I am referring to Bunuel's solution. Can somebody explain why we are setting up the equation using a variable for the first ratio (30x/1x), but not for the second one (25x/1x). This is what I did wrong when I tried to solve the problem.

Thanks,

P.

If you write the first ratio as 30x/x, then you cannot write the second one as 25x/x, because x's there are not the same. You could write it as 25y/y though.

Re: The present ratio of students to teachers at a certain [#permalink]

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02 Aug 2014, 10:32

Thanks for the quick answer Bunuel. I understand that the two ratios are different and should be translated into two different variables (say x and y), but how do we solve for two variables if we do that?

e.g,: 30x + 50 = 25 y (x+5)

I hope I am making sense here. Basically, I don't understand why we use the first ratio with a variable and the second one as a normal numeric value. By the way, thanks for your amazing work on this forum.

Thanks for the quick answer Bunuel. I understand that the two ratios are different and should be translated into two different variables (say x and y), but how do we solve for two variables if we do that?

e.g,: 30x + 50 = 25 y (x+5)

I hope I am making sense here. Basically, I don't understand why we use the first ratio with a variable and the second one as a normal numeric value. By the way, thanks for your amazing work on this forum.

Cheers

If you use two variables, the second one will be simply reduced, that's why we don't need it.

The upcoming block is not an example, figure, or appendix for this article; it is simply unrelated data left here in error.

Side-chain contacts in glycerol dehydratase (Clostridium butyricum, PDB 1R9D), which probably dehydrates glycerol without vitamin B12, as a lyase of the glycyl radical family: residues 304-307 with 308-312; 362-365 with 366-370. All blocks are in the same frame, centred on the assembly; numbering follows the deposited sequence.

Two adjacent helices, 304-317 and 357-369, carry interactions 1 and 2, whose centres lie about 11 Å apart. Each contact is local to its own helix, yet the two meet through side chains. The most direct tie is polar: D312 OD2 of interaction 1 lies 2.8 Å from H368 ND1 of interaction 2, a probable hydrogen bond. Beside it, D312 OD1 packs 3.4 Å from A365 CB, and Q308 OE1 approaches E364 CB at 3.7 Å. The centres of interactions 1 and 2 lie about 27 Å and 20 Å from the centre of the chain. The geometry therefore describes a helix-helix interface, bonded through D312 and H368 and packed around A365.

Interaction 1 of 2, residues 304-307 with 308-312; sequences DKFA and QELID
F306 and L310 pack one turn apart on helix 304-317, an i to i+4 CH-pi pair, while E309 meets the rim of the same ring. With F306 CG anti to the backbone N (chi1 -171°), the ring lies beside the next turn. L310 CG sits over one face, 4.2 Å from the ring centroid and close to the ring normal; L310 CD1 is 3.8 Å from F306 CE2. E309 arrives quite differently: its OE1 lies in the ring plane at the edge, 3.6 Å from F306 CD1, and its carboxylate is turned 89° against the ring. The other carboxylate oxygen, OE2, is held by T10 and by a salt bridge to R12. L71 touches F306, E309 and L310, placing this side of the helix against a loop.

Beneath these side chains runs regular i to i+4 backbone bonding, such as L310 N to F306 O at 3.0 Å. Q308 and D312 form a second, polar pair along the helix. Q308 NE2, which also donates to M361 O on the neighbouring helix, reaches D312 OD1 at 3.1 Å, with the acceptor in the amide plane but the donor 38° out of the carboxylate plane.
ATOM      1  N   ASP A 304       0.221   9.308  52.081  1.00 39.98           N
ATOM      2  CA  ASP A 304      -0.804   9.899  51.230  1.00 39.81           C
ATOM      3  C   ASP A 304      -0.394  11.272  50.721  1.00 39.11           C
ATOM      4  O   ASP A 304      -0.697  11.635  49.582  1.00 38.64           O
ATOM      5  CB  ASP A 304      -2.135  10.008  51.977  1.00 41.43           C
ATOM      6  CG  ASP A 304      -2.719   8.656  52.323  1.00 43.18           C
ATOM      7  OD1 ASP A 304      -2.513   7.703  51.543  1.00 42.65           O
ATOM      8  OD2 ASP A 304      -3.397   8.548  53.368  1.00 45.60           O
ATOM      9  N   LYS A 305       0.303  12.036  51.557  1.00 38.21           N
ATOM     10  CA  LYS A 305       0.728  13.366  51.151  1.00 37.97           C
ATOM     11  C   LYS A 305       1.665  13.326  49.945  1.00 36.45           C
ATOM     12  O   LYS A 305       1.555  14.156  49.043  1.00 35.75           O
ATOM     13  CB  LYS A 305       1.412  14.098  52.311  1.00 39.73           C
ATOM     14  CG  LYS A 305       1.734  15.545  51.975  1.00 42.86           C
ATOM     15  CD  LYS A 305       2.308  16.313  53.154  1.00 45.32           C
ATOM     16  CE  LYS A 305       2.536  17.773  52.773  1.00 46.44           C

\(\frac{30x+50}{x+5}=\frac{25y}{y}\) --> reduce by y: \(\frac{30x+50}{x+5}=\frac{25}{1}\) --> solve for x.

Re: The present ratio of students to teachers at a certain [#permalink]

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02 Aug 2014, 23:45

E is the answer. The best way to solve this problem is using equations I think. You can work a different way by using the answer choice to check.
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Re: The present ratio of students to teachers at a certain [#permalink]

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11 Sep 2014, 10:49

Impenetrable wrote:

The present ratio of students to teachers at a certain school is 30 to 1. If the student enrollment were to increase by 50 students and the number of teachers were to increase by 5, the ratio of students to teachers would then be 25 to 1. What is the present number of teachers?

The present ratio of students to teachers at a certain school is 30 to 1. If the student enrollment were to increase by 50 students and the number of teachers were to increase by 5, the ratio of students to teachers would then be 25 to 1. What is the present number of teachers?

(A) 5 (B) 8 (C) 10 (D) 12 (E) 15

We are given that the ratio of students to teacher is 30 to 1. We can rewrite this using variable multipliers.

students : teachers = 30x : x

We are next given that student enrollment increases by 50 and the number of teachers increases by 5. With this change the new ratio becomes 25 to 1. We can put all this into an equation:

Students/Teachers 25/1 = (30x + 50)/(x + 5)

If we cross multiply we have:

25(x + 5) = 30x + 50

25x + 125 = 30x + 50

75 = 5x

15 = x

Since x is the present number of teachers, currently there are 15 teachers.

Answer E.
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Re: The present ratio of students to teachers at a certain
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09 Jun 2016, 14:10